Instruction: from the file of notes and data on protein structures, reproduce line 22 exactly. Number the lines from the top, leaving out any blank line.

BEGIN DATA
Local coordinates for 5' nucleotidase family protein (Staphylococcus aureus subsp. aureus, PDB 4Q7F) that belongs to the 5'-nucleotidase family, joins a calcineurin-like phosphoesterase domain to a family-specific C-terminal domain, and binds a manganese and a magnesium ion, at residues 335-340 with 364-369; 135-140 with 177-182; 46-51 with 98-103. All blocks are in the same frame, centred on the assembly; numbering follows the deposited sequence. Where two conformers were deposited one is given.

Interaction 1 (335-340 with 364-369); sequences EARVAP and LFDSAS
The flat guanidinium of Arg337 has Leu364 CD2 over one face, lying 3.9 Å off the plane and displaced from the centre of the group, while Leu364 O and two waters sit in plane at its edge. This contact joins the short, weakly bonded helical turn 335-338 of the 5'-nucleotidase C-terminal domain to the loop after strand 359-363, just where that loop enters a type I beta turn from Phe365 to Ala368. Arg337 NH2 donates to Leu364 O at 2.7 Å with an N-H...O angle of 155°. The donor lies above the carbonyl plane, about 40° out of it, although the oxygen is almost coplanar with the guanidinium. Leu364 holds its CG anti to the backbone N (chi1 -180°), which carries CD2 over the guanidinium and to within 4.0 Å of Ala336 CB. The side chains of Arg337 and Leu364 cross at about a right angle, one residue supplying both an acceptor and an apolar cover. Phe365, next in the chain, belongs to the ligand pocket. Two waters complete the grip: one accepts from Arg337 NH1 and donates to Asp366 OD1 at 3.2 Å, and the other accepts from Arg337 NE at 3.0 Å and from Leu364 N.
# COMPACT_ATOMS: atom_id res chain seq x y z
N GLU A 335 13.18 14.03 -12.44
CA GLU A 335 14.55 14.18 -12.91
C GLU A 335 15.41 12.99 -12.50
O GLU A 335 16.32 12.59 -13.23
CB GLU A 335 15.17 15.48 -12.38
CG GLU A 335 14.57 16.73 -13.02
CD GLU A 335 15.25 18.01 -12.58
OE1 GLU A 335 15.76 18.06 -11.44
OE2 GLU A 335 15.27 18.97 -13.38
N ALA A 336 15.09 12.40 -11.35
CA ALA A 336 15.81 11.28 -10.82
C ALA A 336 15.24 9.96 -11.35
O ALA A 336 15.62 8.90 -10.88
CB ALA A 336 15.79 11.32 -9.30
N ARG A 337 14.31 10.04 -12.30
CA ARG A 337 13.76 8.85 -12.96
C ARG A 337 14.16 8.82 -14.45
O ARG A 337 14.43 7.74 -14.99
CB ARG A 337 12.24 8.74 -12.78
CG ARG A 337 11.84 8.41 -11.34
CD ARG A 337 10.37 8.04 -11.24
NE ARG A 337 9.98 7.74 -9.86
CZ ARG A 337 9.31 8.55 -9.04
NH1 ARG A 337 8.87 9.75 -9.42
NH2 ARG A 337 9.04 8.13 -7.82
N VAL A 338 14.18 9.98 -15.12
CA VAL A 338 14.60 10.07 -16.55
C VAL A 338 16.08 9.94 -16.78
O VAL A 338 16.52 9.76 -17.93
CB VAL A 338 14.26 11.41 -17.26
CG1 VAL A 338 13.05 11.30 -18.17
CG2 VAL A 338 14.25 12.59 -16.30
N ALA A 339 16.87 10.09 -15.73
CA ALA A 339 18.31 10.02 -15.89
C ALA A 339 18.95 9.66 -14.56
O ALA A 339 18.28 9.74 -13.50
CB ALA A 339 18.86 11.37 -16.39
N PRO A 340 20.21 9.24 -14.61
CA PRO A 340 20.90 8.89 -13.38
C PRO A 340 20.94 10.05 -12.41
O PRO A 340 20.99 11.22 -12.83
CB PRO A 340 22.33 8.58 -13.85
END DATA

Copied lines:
O ARG A 337 14.43 7.74 -14.99